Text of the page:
Falling Prices? Don't believe the hype

The Press - 16 May 2020 - Janine Starks

Falling prices? Don’t believe the hype

The fiction of economic forecasts Trying to decide? Remember these tips

What’s happening to the national average house price has never been more irrelevant.

Unemployment and house prices. The evil pair of economic indicators with the power, the drive, the emotions of a nation. They’re physically and psychologically contagious. They control our willingness to spend and our ability to make decisions.

Right now, buying and selling houses brings uncertainty for many people.

Will we see a big downward swing in prices due to unemployment? Are the smart people going to wait in the wings for other people’s desperation and snap up a bargain?

Let’s put some perspective on it. For the majority, any price movement is entirely irrelevant. In New Zealand, roughly 6000 to 7000 houses are sold each month. It equates to 75,000 houses a year. We have 1.85 million residential properties, so 4 per cent of the housing stock sells annually.

In normal economic conditions, 96 per cent of us sit around doing nothing with our homes. That’s why the housing market and the sharemarket are the tortoise and the hare. Price movement is incredibly slow and sticky, because so few of us have any need to transact.

My prediction is some people who were planning on lifestyle moves will be cautious and pull back from their plans.

Others will have their hands forced and will sell. It seems unlikely that supply will outstrip demand and that’s what it takes for a proper price shock.

As usual, 96 per cent of us will be glued to every movement like a soap opera, even though we are not involved.

These conditions could grind away for several years depending on whether we get a second or third wave of unemployment, caused by social distancing regulations limiting our sales and production capability.

In the meantime, first-time buyers sit on the sidelines wondering what to do.

ANZ predicts a 10 per cent to 15 per cent fall in house prices and Bank of New Zealand predicts a drop of 11.5 per cent. You only have to open the weekend paper to see a cartoon house falling off a cliff.

It’s all a bit over-dramatic for a setback to prices we saw one year ago.

The truth is these economic predictions are a work of fiction in a practical sense. An economist’s job is thankless because their numbers reflect the modelling of an average across an entire economy.

Covid-19 presents such unusual economic challenges that very few property buyers and sellers will end up ‘‘average’’. It seems more likely that some segments of the market will suffer quite pronounced falls, which are localised and not particularly widespread.

They’ll make for some doozy headlines, though. Other areas will soften. Mostly the market will simply freeze. When people delay their decisions, volumes become thin and the figures are unreliable.

The best thing a first-time buyer can do is learn to read the local market and not compare it to the national averages.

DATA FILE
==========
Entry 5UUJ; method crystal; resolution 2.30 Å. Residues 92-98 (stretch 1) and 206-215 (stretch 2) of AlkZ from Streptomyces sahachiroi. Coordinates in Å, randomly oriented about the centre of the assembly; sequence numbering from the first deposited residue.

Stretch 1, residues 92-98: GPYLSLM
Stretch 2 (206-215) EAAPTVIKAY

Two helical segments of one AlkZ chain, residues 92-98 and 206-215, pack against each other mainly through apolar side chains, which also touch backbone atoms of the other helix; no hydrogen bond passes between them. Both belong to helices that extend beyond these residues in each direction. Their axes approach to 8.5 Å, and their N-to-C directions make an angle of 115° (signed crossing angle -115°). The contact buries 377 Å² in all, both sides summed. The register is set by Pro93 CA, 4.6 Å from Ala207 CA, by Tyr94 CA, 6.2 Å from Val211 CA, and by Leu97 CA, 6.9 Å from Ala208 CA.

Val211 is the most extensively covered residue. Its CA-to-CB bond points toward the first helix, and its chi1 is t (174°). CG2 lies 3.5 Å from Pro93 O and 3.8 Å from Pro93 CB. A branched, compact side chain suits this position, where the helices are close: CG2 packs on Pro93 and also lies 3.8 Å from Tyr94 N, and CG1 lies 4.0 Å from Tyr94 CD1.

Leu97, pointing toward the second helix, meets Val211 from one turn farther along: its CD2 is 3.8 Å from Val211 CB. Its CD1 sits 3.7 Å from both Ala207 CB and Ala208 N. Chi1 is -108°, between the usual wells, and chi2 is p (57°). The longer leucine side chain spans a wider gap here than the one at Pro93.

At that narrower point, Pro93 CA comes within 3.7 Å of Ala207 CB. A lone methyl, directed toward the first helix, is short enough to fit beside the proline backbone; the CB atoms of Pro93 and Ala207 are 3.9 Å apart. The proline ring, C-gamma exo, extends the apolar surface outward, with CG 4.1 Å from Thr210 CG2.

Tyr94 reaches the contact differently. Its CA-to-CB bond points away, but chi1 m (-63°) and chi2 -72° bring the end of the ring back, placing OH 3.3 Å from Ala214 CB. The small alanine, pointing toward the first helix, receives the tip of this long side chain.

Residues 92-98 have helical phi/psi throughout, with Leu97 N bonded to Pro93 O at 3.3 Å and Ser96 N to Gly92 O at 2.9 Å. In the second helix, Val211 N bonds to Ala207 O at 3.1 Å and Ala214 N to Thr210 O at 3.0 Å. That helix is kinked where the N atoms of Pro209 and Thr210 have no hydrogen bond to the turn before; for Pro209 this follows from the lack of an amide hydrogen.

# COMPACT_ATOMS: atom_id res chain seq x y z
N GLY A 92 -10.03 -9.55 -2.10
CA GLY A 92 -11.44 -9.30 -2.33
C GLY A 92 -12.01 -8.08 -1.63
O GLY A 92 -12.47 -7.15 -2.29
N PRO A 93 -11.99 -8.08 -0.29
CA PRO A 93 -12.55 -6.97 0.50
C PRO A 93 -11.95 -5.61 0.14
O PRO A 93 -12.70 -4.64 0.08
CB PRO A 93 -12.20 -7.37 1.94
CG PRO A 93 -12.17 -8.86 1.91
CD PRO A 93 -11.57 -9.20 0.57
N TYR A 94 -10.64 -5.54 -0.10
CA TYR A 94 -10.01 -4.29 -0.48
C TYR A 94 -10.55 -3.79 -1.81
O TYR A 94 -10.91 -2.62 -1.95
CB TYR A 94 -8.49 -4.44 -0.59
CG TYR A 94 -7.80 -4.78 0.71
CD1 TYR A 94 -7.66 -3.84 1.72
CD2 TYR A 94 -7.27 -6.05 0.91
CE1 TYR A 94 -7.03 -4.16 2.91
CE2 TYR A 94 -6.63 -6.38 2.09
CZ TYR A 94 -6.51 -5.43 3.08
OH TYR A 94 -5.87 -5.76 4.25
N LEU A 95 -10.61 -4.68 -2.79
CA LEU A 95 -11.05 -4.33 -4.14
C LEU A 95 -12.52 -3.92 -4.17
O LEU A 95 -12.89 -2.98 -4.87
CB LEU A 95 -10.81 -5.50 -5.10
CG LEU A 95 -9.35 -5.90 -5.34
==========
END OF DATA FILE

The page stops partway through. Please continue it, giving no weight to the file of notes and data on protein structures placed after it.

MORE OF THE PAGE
Which industries drive local jobs? How many people are losing jobs and do they tend to own homes? Unemployment could put pressure on landlords, but what does your market of local landlords look like? The more grey hair, the less likely they’re flinching. They simply don’t have debt.

Will your local Airbnb market come under pressure or are they bach owners who cover expenses by renting to other Kiwis over summer? Learning to read the market means watching local numbers and listening to people around you. A tradie walked into my home last week and said he’d spent lockdown doing home maintenance and discussing how to get ahead in life with his wife. They’d like to buy a rental property. That brought a smile to my face. There are job-secure couples in the wings.

A friend put a property on the market just as the lockdown was announced. It’s a tiny house a couple of minutes’ drive from the beaches of the Abel Tasman. Bad timing? I just clicked on the Trade Me Property app and it’s had a remarkable 15,000 views. In lockdown people had time to discuss what’s important and make plans. It stokes the demand side.

Two sets of neighbours are about to embark on home extensions and renovations. There’s a noisy geotech rig hammering away next door and it’s like music to the ears knowing the construction industry hasn’t stopped.

I’d usually be off to Europe about now. What to do instead? There’s a temptation to rent a house in Wa¯naka for a month or two. Airbnb owners down south will be doing loops of the lounge reading that idea.

It’s only anecdotal evidence, but real stories can offer up a different type of leading indicator at a local level. Unfortunately economists can’t scoop up anecdotes into their models.

■ Prices won’t shift quickly, if they shift at all, in some areas.

■ Don’t look at Queenstown and expect your area to behave the same. It has a different population and employment structure.

■ Some housing types will act like a separate market within an area due to their resilience or responsiveness to unemployment.

■ The national average has never been so irrelevant. Getting granular is key.

■ Expect to see distorted figures and big headlines in the next six months. Unless they are at meaningful volumes, they are confirming no more than that we are living through an extraordinary event.

 

Janine Starks is a financial commentator with expertise in banking, personal finance and funds management. Opinions in this column represent her personal views. They are general in nature and are not a recommendation, opinion or guidance to any individuals in relation to acquiring or disposing of a financial product. Readers should not rely on these opinions and should always seek specific independent financial advice appropriate to their own individual circumstances.

 

 

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